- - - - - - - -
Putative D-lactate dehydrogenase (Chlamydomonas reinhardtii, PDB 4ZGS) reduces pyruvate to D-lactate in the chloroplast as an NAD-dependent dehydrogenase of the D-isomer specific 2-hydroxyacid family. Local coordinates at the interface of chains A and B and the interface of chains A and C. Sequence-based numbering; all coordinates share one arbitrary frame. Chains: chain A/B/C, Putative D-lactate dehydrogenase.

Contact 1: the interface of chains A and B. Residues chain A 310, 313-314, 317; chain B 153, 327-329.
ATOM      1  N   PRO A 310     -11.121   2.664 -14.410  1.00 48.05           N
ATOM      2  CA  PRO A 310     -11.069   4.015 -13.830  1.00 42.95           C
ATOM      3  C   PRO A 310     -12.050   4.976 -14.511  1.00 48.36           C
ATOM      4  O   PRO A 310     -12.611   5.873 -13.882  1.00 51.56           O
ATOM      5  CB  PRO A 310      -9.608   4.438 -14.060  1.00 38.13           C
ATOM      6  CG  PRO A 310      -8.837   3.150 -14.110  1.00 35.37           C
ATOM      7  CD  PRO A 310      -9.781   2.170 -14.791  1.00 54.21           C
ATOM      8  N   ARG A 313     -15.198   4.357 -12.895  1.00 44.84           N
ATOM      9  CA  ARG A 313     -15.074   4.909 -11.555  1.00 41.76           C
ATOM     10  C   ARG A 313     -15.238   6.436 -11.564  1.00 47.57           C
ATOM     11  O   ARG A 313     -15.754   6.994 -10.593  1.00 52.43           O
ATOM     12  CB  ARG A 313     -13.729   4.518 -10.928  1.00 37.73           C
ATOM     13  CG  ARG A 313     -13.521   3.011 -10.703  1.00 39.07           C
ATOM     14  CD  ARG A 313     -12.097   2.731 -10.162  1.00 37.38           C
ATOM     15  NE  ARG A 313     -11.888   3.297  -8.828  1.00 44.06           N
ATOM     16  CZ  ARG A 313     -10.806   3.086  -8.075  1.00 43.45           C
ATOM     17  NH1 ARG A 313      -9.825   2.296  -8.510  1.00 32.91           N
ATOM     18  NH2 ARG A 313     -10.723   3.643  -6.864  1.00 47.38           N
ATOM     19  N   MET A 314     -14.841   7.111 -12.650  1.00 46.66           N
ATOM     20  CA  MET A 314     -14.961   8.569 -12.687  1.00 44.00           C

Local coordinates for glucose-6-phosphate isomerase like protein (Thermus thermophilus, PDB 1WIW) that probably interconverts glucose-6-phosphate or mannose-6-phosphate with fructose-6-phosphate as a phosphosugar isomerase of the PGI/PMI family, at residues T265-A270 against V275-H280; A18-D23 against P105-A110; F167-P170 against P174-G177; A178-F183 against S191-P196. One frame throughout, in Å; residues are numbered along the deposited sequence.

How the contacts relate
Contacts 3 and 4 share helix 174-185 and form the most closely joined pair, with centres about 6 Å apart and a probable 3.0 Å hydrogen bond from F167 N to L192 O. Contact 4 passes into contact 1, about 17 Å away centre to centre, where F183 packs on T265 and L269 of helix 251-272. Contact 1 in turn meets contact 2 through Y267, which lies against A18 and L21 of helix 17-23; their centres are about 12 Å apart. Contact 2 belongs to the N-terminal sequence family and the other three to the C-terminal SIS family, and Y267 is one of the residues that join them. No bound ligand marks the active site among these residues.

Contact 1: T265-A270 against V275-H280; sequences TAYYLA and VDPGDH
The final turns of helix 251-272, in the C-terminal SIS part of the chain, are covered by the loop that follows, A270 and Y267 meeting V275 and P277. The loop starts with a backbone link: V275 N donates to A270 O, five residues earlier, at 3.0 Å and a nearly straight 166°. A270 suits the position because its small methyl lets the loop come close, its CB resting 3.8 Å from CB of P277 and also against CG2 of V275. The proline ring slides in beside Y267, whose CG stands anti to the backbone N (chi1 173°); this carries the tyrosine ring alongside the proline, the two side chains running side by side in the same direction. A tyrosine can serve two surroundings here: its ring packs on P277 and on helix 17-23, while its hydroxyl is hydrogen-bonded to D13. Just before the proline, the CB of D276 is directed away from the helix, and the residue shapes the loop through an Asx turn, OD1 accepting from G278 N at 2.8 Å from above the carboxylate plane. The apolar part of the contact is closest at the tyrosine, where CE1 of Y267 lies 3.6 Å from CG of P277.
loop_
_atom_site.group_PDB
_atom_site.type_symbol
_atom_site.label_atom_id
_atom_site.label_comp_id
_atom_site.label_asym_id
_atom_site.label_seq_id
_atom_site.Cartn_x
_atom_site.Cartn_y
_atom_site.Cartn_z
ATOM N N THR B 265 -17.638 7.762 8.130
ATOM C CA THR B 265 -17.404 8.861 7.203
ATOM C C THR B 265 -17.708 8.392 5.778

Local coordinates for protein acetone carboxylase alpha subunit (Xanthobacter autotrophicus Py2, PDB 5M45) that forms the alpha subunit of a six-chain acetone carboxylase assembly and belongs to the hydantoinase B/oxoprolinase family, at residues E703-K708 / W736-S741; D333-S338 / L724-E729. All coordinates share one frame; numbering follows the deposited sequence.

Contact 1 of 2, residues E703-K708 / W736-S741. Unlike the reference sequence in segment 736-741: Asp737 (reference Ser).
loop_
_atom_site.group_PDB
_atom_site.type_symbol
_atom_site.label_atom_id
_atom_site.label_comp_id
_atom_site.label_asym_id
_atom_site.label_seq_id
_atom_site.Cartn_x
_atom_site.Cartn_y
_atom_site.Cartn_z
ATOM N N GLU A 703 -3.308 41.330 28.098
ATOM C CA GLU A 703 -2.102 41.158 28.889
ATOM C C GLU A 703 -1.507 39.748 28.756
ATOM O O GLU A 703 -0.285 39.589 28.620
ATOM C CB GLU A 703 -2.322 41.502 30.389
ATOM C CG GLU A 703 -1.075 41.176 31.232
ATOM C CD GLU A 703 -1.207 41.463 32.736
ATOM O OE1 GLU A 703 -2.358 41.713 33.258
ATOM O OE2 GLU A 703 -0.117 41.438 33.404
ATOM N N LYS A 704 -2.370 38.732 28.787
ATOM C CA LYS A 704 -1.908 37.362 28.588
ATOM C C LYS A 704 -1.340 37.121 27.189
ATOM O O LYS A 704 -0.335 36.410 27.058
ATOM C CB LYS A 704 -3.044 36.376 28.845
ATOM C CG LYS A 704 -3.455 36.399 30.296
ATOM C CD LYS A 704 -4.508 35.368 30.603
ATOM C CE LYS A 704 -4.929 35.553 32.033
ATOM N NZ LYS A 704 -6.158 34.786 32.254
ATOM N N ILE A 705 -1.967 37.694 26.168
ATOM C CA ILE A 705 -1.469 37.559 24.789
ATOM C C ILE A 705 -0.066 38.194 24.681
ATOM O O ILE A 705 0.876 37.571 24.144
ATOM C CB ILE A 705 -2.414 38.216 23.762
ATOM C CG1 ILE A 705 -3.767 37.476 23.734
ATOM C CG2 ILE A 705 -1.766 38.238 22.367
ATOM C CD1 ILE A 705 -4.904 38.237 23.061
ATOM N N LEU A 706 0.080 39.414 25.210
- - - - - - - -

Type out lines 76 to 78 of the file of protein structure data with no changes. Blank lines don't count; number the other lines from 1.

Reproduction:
ATOM C CG1 ILE A 705 -3.767 37.476 23.734
ATOM C CG2 ILE A 705 -1.766 38.238 22.367
ATOM C CD1 ILE A 705 -4.904 38.237 23.061